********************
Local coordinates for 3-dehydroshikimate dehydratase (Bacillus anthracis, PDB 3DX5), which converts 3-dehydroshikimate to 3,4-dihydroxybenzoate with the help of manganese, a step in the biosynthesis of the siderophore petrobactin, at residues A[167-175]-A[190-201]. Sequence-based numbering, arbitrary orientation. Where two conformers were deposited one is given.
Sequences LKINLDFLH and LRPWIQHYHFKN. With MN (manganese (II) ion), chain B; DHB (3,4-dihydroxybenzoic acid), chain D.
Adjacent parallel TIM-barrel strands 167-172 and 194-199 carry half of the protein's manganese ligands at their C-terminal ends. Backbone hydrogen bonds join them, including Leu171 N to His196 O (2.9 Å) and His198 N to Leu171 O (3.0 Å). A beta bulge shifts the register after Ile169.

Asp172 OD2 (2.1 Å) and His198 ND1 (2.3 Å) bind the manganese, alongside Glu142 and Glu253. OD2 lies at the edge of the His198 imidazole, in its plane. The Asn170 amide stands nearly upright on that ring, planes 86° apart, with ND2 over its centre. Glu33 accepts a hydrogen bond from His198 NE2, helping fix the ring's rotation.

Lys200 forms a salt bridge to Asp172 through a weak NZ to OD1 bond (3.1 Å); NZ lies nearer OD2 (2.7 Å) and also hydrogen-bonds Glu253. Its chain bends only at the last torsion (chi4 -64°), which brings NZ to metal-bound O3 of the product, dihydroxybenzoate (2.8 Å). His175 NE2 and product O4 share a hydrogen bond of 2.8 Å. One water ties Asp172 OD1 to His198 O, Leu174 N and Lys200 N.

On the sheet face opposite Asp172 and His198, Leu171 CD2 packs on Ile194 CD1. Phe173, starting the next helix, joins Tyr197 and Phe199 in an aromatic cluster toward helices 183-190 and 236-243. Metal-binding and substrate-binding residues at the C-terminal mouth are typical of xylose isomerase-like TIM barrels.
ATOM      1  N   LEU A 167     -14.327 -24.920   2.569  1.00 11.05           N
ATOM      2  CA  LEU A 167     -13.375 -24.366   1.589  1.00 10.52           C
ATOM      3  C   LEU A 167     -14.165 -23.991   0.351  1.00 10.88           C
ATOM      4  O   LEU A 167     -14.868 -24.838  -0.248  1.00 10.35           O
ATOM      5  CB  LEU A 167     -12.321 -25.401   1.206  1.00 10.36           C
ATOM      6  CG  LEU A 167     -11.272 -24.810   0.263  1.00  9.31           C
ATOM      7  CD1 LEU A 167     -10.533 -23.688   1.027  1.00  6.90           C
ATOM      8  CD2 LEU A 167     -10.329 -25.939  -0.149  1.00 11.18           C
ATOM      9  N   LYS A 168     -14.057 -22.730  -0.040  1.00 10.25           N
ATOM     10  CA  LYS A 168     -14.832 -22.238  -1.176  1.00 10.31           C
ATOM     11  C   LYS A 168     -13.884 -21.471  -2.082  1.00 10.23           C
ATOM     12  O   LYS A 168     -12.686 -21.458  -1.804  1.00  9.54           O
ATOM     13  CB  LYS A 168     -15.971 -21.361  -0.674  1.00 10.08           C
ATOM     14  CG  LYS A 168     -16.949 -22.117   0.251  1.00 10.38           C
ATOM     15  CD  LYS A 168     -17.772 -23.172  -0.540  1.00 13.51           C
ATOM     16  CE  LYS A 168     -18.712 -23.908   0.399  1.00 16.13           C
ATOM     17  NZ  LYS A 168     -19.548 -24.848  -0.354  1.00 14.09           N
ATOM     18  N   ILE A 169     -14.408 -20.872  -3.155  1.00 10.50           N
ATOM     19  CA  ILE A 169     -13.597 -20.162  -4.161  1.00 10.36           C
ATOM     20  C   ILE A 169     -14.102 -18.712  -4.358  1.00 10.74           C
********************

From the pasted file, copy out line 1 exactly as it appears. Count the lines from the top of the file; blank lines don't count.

Local coordinates for 3-dehydroshikimate dehydratase (Bacillus anthracis, PDB 3DX5), which converts 3-dehydroshikimate to 3,4-dihydroxybenzoate with the help of manganese, a step in the biosynthesis of the siderophore petrobactin, at residues A[167-175]-A[190-201]. Sequence-based numbering, arbitrary orientation. Where two conformers were deposited one is given.